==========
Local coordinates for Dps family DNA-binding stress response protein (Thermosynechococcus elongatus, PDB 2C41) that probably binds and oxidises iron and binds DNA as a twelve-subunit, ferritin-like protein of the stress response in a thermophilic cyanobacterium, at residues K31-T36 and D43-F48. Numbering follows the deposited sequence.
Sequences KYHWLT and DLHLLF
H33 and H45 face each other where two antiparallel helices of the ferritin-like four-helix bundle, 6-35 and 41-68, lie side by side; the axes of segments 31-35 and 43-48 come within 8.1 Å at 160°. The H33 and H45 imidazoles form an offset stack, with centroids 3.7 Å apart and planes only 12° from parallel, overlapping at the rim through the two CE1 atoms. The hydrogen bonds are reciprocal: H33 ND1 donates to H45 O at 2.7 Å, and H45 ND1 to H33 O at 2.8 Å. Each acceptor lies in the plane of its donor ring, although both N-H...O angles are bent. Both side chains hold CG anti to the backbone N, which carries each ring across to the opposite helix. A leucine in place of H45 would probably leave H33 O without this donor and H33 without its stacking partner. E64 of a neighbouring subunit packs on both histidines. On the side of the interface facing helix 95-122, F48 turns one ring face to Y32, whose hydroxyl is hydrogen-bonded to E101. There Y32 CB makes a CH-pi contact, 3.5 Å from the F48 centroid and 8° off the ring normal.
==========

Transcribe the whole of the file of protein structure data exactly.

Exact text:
Local coordinates for Dps family DNA-binding stress response protein (Thermosynechococcus elongatus, PDB 2C41) that probably binds and oxidises iron and binds DNA as a twelve-subunit, ferritin-like protein of the stress response in a thermophilic cyanobacterium, at residues K31-T36 and D43-F48. Numbering follows the deposited sequence.
Sequences KYHWLT and DLHLLF
H33 and H45 face each other where two antiparallel helices of the ferritin-like four-helix bundle, 6-35 and 41-68, lie side by side; the axes of segments 31-35 and 43-48 come within 8.1 Å at 160°. The H33 and H45 imidazoles form an offset stack, with centroids 3.7 Å apart and planes only 12° from parallel, overlapping at the rim through the two CE1 atoms. The hydrogen bonds are reciprocal: H33 ND1 donates to H45 O at 2.7 Å, and H45 ND1 to H33 O at 2.8 Å. Each acceptor lies in the plane of its donor ring, although both N-H...O angles are bent. Both side chains hold CG anti to the backbone N, which carries each ring across to the opposite helix. A leucine in place of H45 would probably leave H33 O without this donor and H33 without its stacking partner. E64 of a neighbouring subunit packs on both histidines. On the side of the interface facing helix 95-122, F48 turns one ring face to Y32, whose hydroxyl is hydrogen-bonded to E101. There Y32 CB makes a CH-pi contact, 3.5 Å from the F48 centroid and 8° off the ring normal.